Who was this valkyrie buried in grave Bj581? To tell Hervor's story, I had to make assumptions. I had to connect the dots.

Her bones say she lived to be 30 or 40. Archaeologists can rarely date their finds within a span of 30 years. The items in her grave suggest she died when Birka was at its height and its connections to the East Way were strongest.

The location of her grave implies she was buried after the Warrior's Hall was built for Birka's garrison, between 930 and 950, but before it burned down, between 965 and 985. To tell the best story, I've guessed Hervor was buried a little after 960 and born around 930.

Where was she born? Science tells me only that she came from southern Sweden or Norway. Looking at the Viking world from a warrior woman's point of view, I've opted for Vestfold. Here, a hundred years before Hervor's birth, two powerful women were buried in the most lavish Viking grave ever uncovered, the Oseberg ship mound.

Here, when Hervor was a child, the great hall guarding the cosmopolitan town of Kaupang was destroyed—perhaps by Eirik Bloodaxe and Gunnhild Mother-of-Kings, who conquered Vestfold around that time.

Where would a small girl, born in Kaupang to a rich family, if not royal, end up? Science suggests she went west, possibly to the British Isles—as did Eirik and Gunnhild sometime between 935 and 946, having lost Norway's throne. From their base in the Orkney islands, the royal pair meddled in the politics of Dublin and York.

I don't know how or when Hervor arrived in Birka. But she did arrive sometime in the mid-900s and was buried there as a war leader. Before her death, I imagine she traveled on the East Way from Birka to Kyiv and back, assuming Kyiv is where she got the silver cone for her silk cap.

Besides my conjectural outline of Hervor's life, what links Dublin and York to Kaupang, Birka, and Kyiv? The Viking slave trade, through which young men and women were exchanged for Byzantine silk and Arab silver.

In Kyiv, Hervor may have met Queen Olga, who ruled the Vikings, or Rus, from 945 until 957. Her story, once labeled “picturesque” and “legendary,” has been proved by archaeologists to “contain a core of historical truth.”

What I learned researching The Real Valkyrie leads me to believe there is also a core of truth in the account of a battle between the Rus and the Byzantine (or Roman) army in 971. As the victors were "robbing the corpses," wrote John Skylitzes in his Synopsis of Byzantine History a hundred years later, “they found women lying among the fallen, equipped like men; women who had fought against the Romans together with the men.”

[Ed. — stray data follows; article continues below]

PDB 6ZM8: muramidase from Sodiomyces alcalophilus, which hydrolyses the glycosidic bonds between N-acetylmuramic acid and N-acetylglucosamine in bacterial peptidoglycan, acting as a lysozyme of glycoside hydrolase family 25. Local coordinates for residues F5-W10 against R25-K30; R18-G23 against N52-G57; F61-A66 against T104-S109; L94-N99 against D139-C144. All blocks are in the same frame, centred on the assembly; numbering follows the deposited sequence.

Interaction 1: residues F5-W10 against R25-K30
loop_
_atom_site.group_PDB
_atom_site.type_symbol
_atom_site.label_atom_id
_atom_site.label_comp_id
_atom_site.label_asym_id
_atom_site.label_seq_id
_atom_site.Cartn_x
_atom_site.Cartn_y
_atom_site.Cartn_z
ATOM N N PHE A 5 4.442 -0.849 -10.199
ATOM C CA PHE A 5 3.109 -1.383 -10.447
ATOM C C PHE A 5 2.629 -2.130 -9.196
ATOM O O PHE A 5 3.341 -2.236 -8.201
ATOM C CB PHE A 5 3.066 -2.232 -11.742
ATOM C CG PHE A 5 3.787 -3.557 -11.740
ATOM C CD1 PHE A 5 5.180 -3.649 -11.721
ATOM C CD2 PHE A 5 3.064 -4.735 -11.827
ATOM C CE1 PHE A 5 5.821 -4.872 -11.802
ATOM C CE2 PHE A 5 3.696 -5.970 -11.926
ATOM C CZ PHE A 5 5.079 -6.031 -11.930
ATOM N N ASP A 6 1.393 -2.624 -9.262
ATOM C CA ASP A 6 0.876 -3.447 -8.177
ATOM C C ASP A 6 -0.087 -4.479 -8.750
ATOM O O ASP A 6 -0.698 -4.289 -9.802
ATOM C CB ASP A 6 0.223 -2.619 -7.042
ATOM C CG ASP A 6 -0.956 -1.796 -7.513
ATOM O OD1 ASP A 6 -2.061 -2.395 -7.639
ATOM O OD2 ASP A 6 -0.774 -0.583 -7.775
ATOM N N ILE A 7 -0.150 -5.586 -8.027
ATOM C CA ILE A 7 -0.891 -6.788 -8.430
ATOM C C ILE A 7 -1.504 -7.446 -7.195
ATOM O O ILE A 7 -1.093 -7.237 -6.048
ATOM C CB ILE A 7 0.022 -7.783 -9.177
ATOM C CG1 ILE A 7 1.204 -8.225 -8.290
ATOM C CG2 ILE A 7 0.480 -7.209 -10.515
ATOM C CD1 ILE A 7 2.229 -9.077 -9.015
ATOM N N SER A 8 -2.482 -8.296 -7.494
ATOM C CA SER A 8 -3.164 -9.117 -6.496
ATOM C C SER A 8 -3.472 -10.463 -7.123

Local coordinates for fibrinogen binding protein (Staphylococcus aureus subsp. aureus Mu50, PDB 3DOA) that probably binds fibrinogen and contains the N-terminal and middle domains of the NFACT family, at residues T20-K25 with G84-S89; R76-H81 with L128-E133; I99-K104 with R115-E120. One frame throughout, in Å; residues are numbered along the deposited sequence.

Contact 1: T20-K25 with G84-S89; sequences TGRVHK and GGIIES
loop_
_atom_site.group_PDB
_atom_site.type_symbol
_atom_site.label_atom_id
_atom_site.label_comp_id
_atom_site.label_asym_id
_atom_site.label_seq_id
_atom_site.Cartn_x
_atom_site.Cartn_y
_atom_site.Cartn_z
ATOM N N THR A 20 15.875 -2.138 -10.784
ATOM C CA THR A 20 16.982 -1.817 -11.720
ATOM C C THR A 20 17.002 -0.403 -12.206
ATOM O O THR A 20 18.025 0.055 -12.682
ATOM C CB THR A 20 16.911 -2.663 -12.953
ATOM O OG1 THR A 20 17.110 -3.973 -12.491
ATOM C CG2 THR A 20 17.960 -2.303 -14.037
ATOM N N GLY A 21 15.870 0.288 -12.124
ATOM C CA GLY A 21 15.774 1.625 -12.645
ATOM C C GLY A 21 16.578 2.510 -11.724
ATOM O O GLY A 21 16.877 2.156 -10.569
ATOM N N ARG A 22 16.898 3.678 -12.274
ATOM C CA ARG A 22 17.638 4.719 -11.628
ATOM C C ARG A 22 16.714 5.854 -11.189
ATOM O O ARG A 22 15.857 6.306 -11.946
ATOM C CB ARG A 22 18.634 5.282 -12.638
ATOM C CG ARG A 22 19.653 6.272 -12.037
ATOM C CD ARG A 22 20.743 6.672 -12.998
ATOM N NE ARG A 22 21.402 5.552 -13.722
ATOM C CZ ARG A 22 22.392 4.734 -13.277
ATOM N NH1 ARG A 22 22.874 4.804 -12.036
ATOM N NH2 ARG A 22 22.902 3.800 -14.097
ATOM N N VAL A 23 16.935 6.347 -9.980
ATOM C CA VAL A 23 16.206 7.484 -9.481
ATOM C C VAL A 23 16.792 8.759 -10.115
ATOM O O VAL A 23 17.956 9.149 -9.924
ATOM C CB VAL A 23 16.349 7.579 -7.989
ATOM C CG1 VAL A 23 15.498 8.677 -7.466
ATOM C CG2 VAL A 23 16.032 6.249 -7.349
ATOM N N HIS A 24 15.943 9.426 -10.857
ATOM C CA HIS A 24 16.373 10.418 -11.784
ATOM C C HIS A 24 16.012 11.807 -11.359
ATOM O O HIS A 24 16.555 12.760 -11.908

Our Hervor was not among them. She had already been buried, surrounded by weapons, in Birka grave Bj581. But as Charlotte Hedenstierna-Jonson and her colleagues write, Bj581 “suggests to us that at least one Viking Age woman adopted a professional warrior lifestyle. We would be very surprised if she was alone in the Viking world.” So would I.

For more on my book The Real Valkyrie: The Hidden History of Viking Warrior Women, see the previous posts on this blog (click here) or my page at Macmillan.com.

Disclosure: I am an affiliate of Bookshop.org and I may earn a commission if you click through and purchase the books mentioned here.

Wednesday, September 8, 2021

The Truth About Women Warriors

Anyone who shares my interest in the "female Viking warrior confirmed by genomics" buried in grave Bj581 in Birka, Sweden (the topic of my new book, The Real Valkyrie: The Hidden History of Viking Warrior Women) needs to read Warrior Women: An Unexpected History by Pamela Toler.

Bj581 gets a couple of pages. The thousands of other historical warrior women Toler finds hiding in plain sight will blow your mind.

Did I like this book? After I read it, I ordered two more copies for friends.

Women Warriors: An Unexpected History is bold, brash, witty, and cutting--and deservedly so. "After you read enough variations of historians arguing why a particular woman warrior didn't exist or fight," Toler explains, "you grow a bit cynical." Of the notion that "women are natural pacifists" because they give birth, she notes, "At its simplest, this argument is based on a series of assumptions about the relative natures of men and women that is unflattering to both. It is also counterhistorical."

Toler as a writer must have massive, well-organized filing cabinets (whether mental, digital, or actual, I don't know). Since girlhood, she has squirreled away stories about women who are "tough/mouthy/opinionated/different" like Joan of Arc and the women who fought in the Civil War dressed as men. Eventually her "women warrior" file got so fat she felt she had to write a book. She then went looking for women who fought "to avenge their families, defend their homes (or cities or nations), win independence from a foreign power, expand their kingdom's boundaries, or satisfy their ambition" and found that she could, in fact, have written several books.